Jesus confronts you as He did Paul. He stops you in your tracks with an undoable Law. He debilitates you. He does this by preaching the Law. He can do this with words telling you must, ought, have to do this, this and this and not that, that, and that. Jesus can also preach the law with life. Proverbs 20, 27 and 30 says afflictions reach the same depth as the Spirit. They did with Paul. Jesus stopped him dead in his tracks with blindness. Do you think He only works that way in Paul's life?
You aren't on your way to persecute Christians in Damascus, but you are on your way to do, to think, to live life on your terms. Jesus is back in the box; Jesus has as much of you as you will allow. But He wants all of you because He loves all of you. Your ideas, ways, plans being frustrated are a call to die to them, to give them up, to return to your Lord with the prayer, "Hallowed be Thy name; Thy kingdom come; Thy will be done."
Paul prayed those petitions in the depths of his 3 day darkness, and the Lord answered; He changed Paul. He was no longer the man he was; he was the man Jesus wanted him to be. A man with a lifelong eye problem; a man with a thorn stuck always in his flesh; a man who knew Jesus as Jehovah.
On the road, Paul cried out, "Who are you Lord, i.e. Jehovah." Jehovah answered, "I am Jesus." "I am" are the words the Lord identified Himself by when Moses asked Him His name. Jehovah whom Paul worshipped in the temple and prayed to 3 times a day was none other than Jesus of Nazareth. The God who parted the Red Sea, destroyed the prophets of Baal, and promised to save sinners was the Man who died on a cross and now on the Damascus road stood before Paul alive, but there's more.
Jesus is also the Messiah; the Christ. He is the one promised to Adam and Eve. He is the One Abraham, Job, and David hoped for, and Isaiah, Jeremiah, and Ezekiel spoke of. Messiah means "anointed one." Jesus was the One anointed to keep the Law that remains undoable to us. While we can't stop ourselves from worrying, from loving others more than God, from trusting men more than God, Jesus always feared, loved and trusted God above all things. He never put God in a box, or faked that God had all of Him when He only had a part.
There goes the heavy weight of God's law that you suffocate under. It's on the back of Jesus and He is carrying it to the cross because that's what people who break just one of God's laws deserve: death and that painful and eternal. Jesus goes to this death, though sinless, because He bears your guilt. All the things others won't forgive you for, your conscience won't forget, and the Devil wants you to remember were carried away by Jesus. Hear that pounding, that's your sins being nailed to the cross almost 2,000 years ago. Your sins are that distant to God; they're to be that far away to you too.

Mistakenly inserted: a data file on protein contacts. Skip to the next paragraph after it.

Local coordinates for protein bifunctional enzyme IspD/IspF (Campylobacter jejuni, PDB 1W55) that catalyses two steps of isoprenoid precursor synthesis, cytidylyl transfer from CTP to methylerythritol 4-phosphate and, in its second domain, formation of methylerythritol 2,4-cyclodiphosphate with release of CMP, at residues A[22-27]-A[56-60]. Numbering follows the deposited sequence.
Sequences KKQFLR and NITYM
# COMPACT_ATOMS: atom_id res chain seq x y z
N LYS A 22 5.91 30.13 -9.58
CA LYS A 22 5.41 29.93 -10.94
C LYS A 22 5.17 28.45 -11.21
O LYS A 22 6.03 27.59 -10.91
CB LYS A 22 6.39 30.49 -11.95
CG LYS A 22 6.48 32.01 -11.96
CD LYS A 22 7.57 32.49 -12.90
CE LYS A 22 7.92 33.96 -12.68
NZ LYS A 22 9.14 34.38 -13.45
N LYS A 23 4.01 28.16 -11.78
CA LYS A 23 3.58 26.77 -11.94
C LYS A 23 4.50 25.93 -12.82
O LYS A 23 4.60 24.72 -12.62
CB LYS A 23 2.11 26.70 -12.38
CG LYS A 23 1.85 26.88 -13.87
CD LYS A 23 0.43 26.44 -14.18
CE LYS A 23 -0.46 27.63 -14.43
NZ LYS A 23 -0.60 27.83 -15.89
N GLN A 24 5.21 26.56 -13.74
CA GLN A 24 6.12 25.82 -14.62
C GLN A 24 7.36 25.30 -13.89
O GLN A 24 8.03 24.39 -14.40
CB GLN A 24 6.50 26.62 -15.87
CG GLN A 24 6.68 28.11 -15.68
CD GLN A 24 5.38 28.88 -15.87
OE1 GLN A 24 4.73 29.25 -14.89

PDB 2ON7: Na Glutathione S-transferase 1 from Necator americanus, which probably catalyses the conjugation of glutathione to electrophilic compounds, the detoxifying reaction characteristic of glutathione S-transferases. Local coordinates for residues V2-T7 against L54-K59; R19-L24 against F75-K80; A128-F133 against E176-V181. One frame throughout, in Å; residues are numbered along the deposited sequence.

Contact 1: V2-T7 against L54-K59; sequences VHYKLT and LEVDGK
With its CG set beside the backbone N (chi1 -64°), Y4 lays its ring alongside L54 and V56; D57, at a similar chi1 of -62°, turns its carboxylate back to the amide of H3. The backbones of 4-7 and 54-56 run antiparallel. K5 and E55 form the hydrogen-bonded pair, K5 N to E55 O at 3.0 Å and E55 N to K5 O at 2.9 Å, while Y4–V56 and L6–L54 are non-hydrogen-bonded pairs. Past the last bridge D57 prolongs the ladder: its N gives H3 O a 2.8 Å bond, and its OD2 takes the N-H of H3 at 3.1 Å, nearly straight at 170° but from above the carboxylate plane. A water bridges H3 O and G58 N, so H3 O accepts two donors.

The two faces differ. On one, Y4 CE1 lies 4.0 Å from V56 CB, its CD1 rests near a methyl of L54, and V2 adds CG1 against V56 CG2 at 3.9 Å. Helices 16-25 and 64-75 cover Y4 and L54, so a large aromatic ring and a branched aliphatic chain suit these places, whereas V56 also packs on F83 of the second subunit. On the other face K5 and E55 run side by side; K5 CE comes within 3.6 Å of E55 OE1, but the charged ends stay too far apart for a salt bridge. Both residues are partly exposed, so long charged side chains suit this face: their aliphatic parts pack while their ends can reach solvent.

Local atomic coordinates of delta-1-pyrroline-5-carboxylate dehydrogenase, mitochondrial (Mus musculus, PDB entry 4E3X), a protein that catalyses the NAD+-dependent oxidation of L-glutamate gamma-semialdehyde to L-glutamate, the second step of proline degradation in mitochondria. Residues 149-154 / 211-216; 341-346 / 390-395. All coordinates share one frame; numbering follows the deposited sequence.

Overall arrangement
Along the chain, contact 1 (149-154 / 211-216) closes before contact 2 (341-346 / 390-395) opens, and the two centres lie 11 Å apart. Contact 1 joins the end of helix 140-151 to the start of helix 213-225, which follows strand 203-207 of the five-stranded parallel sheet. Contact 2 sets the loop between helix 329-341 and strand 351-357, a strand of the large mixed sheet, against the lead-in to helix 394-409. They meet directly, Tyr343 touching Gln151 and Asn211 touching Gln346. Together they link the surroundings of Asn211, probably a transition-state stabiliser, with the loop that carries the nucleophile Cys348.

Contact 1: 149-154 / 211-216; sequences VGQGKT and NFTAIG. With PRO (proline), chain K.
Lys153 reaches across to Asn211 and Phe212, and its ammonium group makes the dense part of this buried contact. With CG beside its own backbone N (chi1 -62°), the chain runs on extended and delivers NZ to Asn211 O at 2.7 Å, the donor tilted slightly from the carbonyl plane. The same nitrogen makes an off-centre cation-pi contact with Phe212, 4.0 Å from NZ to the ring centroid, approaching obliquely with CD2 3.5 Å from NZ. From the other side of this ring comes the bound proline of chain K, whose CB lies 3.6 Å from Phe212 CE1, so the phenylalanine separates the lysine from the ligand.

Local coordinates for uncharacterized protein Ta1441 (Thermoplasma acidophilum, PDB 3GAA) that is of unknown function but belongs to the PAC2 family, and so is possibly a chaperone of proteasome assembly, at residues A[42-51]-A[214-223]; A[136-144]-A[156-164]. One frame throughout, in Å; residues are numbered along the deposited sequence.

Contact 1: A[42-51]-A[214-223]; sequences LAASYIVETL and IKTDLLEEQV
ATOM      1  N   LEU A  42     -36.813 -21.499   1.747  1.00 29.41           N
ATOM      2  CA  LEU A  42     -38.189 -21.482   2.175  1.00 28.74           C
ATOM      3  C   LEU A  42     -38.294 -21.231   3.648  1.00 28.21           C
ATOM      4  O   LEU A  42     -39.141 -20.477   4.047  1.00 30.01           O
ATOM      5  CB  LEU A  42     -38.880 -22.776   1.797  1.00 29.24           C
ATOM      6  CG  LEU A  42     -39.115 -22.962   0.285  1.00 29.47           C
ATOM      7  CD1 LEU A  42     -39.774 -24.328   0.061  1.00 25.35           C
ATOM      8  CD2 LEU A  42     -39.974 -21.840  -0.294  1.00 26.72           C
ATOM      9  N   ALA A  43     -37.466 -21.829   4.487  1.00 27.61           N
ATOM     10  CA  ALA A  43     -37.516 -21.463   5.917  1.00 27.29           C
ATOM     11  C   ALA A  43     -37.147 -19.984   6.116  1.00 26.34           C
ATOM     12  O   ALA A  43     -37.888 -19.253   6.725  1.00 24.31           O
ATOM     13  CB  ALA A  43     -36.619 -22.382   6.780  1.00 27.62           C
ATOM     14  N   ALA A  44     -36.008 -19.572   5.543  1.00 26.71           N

I know what's bothering you. Where's the blinding light? Where's Jesus standing before me? Where's the vision showing me God is in my life? If you ask these questions also ask, "Where's my life long eye problem? Where's the promise that Jesus will show me how much I must suffer in His name?" We don't want the conversion of St. Paul but one like St. Paul's, and that we have. As Jesus operated in Paul's life through means, so He operates in ours today.
Once Jesus had Paul's attention, He stopped operating directly. Jesus didn't go in person to the house on Straight Street; He sent Ananias. Rather then lay His nail pierced hand on Paul, He used Ananias' hand. Likewise, you come to me for private confession, and the Lord uses my mouth and my hand on your head when sending your sins away.
Jesus could've continued speaking to Paul directly as He did on the road, but He stopped. He used Ananias as His mouthpiece, and so it is with you. I speak in the stead of and by the command of Jesus. You don't have to wonder or worry if God might be trying to tell you something in dreams or visions, He has promised to speak His Word to you through this office.
And what seals the conversion of St. Paul? Baptism. When Paul tells his life story to those outside the Church, He speaks of the Damascus road experience, but when he speak to those inside the Church, he speaks of being in Christ, clothed with Christ, being washed and regenerated, i.e. being baptized! To Baptism not to a blinding light is where Paul goes for comfort and certainty of conversion, that's where you are to go.
Some of you are still disappointed. You want Jesus appearing to you as He did to Paul. He does. Paul writes to the Corinthians twice telling them that Jesus commanded him to celebrate communion, "to bring Me back to you." As only the Words of Jesus could inform Paul who it was in the light, so only the Words of Jesus can inform us what this Bread and Wine really is. Wherever Jesus appears whether on the Damascus Road or on this altar everything changes, not the least being we average, everyday Jane or Joe plumbers gathered around it. Amen.
Rev. Paul R. Harris
Trinity Lutheran Church, Austin, Texas
The Conversion of St. Paul (20090125); Acts 9: 1-22